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Progression

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  • #83494
    gavin
    Moderator

    6.47 in the A.M and I was thinking of crispy duck Marion, must have been in need of my breakfast me thinks! As much as I like my prunes and toast for breakfast, crispy duck sounds better! :)

    Hugs back at you,

    Gavin

    #83493
    magic
    Member

    I think most of the time this one is the quick and nasty cancer…..the one that bowls you over

    #83492
    marions
    Moderator

    Ha, ha, we can always count on Gavin embellishing on food subjects. You go, Gavin.
    Hugs,
    Marion

    #83491
    gavin
    Moderator

    Hi Duke,

    Yep, so agree with what you say as well! And I’ll add to your attempts to lighten things up here too if that’s okay with you, as for ducks….. crispy skin and plum sauce with mine please!

    My best to you,

    Gavin

    #83490
    marions
    Moderator

    Duke….quack, quack on that. Couldn’t agree more with your statement.
    Hugs,
    Marion

    #83489
    dukenukem
    Member

    Coming up on my first anniversary of diagnosis so I looked back now that I have an idea what this is all about (as much as anyone).

    What prompted my question was that in October 2012 my alk phos was 348 and increased to 449 a month later. It was about 70 the year before. It increased to 856 by the time I was diagnosed in July 2013. I know it is not proof of cc, but it should have prompted my PCP to do something other than order two retests that confirmed it was high. This is something that impacts both the Registry and the Mayo study since they want the diagnosis date. Which begs the question about what my treatment options could have been. But that train has left the station. I’ve come to grips with that.

    More importantly, it highlights the importance of following up when things don’t look right rather than thinking “doctor knows best.” That’s the message everyone who reads this post needs to take to their friends and family. Doctors are human. Second opinions and all that. Plus numerous posts about clueless doctors.

    This has been pretty much a downer, so to attempt to lighten this up:

    If it doesn’t look like a duck, walk like a duck, or quack like a duck, maybe you should buy your ducks somewhere else.

    Duke

    #83488
    mbachini
    Moderator

    I agree with Emad….Cancer JUST SUCKS!!

    #83487
    seek
    Member

    Duke,

    I agree with all what was said.
    Every case is different with cc, some patients have slow progression and others a very aggressive one.
    My Mom had her yearly check up CT scan for her abdomen in March 2013 and everything looked normal. A CT scan in mid December showed several lesions on her liver, we were in shock. I am still in denial of the whole situation.
    So as Kris is guessing, it might be the mutation or other factors that we still don’t know about.

    cancer just SUCKS

    Emad

    #83486
    kvolland
    Member

    Duke –
    Just like everyone else I think all we have is anecdotal evidence and it seems to differ for everyone. Mark was stage IIIb after his resection and I know he had symptoms at least 6 years prior to diagnosis. His tumor was about 3 cm by 2 cm by 3 cm so my guess is pretty slow growing in his case. Guess it’s just whatever mutation the genes have.

    KrisV

    #83485
    gavin
    Moderator

    Hi Duke,

    Wish that I could answer this question for you but I can’t I’m afraid. I would argue though that it would be different for every patient, some quicker and some slower, much like everything to do with CC really. I haven;t seen any studies, data or reports about this and if I come across any I’ll post them here.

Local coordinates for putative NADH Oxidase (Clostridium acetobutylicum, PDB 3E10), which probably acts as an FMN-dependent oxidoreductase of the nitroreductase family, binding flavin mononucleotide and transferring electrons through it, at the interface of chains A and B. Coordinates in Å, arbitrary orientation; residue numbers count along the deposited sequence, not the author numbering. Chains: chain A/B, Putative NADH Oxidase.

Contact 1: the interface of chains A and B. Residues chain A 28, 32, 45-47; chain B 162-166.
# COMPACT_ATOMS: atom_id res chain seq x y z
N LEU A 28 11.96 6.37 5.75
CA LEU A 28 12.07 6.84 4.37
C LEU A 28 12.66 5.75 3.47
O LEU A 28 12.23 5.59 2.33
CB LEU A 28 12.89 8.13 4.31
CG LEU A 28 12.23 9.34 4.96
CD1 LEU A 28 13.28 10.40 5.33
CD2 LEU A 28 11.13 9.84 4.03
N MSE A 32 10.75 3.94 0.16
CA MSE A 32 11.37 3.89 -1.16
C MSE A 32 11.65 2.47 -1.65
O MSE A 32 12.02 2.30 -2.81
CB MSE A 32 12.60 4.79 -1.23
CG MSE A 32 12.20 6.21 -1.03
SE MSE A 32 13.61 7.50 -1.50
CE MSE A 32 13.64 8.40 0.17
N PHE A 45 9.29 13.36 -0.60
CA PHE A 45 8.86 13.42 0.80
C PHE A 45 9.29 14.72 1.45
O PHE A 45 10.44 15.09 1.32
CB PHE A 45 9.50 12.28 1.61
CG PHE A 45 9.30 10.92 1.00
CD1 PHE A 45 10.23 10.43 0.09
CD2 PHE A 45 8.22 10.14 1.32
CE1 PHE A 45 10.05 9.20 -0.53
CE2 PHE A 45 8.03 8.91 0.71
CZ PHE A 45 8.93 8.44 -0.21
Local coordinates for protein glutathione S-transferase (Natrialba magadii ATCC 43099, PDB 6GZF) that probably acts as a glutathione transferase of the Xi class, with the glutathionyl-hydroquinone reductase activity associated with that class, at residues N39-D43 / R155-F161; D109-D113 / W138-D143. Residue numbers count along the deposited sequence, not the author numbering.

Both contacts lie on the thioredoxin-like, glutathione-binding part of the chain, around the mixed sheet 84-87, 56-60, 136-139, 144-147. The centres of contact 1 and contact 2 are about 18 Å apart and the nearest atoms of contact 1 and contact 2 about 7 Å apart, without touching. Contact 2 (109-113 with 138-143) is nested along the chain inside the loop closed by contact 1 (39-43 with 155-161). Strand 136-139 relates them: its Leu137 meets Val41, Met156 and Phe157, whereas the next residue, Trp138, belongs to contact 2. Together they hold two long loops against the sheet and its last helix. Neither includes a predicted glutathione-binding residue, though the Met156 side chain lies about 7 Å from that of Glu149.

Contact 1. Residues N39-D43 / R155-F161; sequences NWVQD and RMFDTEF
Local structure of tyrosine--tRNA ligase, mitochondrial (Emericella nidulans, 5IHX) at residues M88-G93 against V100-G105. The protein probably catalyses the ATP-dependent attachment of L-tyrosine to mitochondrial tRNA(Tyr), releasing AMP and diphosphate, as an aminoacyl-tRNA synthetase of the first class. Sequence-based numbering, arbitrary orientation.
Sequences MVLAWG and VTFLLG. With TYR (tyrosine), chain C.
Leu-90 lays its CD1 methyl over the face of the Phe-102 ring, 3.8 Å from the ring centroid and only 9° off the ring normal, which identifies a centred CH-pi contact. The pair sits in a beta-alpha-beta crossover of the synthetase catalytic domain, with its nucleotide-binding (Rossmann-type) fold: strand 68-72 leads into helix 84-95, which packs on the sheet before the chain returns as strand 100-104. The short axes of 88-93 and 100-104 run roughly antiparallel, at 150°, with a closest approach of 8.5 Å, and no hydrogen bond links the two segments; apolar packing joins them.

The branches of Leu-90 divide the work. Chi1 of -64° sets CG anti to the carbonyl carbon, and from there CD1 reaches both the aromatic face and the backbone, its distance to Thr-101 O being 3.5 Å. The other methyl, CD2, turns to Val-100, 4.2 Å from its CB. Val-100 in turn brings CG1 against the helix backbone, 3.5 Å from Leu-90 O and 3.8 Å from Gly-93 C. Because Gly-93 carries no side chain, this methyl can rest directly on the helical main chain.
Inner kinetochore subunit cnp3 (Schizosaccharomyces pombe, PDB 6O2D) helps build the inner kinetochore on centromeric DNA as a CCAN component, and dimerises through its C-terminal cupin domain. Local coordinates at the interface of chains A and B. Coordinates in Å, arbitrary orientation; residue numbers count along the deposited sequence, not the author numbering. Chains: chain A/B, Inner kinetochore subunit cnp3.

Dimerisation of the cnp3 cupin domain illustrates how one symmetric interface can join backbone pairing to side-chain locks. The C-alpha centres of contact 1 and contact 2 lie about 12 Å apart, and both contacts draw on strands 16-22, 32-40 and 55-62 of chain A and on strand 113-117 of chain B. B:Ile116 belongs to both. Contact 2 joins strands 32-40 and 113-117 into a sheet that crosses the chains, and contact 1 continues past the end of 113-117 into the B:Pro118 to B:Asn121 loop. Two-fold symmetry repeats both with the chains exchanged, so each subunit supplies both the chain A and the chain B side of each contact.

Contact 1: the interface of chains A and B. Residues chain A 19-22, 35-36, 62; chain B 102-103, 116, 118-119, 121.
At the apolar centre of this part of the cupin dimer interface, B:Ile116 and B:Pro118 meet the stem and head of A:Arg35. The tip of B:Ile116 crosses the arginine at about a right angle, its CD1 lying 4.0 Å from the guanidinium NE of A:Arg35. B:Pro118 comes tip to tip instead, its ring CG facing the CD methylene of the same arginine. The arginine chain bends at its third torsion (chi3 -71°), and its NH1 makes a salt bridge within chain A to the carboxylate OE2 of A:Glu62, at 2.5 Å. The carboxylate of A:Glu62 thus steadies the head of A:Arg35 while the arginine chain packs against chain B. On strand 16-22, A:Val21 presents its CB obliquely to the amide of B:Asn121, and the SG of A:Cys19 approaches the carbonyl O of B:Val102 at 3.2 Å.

My best to you,

    Gavin

    #83484
    iowagirl
    Member

    Duke….same question I had for my doctors and never got an answer. They just said there was no way to really know. That wasn’t good enough for me…but was the best I got from the doctors.

    #83483
    lisacraine
    Participant

    I know when they looked at my tumor after resection they estimated the tumor was about 16 months old. My diagnosis was stage IV ICC.
    Lisa

    #83482
    yellow77rose
    Member

    They saw my mom’s tumor on scans over 2 years before diagnosis. She was critically ill from crohn’s disease/colitis that they didn’t bother checking out the “spot” until they were able to get the crohn’s stable. After about 2 years of no changes, the tumor got slightly bigger. That is when they did the biopsy and diagnosed bile duct cancer. With chemoemobolizations and systematic chemo it was relatively stable for the next 3.5 years. Then after a month-long break from the chemo, it spread like wildfire to her bones (leg and eventually her hip and rib-cage) and then her lungs. She did try a clinical trial and another chemo but when she discovered it spread, she said no more and passed just 3 weeks later.

    #83481
    kris00j
    Member

    Duke, I think this depends on the particular mutation. There are fast growing tumors and slow growing tumors. So I don’t think this question can be answered in a paragraph.
    My surgeon said the Stage IV tumor in my liver was probably about 9 months old. And it was only about 4×6 cm. but the placement is what determined stage IV.

    #83480
    lainy
    Member

    Hi Duke, Not sure this can be answered as I don’t think we know, its a guessing game. Teddy was staged at 1B after his Whipple. The CC returned to the same place (ampulla of vater) 2008 had Cyber Knife returned again Jun 2010 again same place, passed Dec 2010. Never had chemo as 4 ONCs/Radmen said it would not work. But remember that was a long time ago in our CC world.

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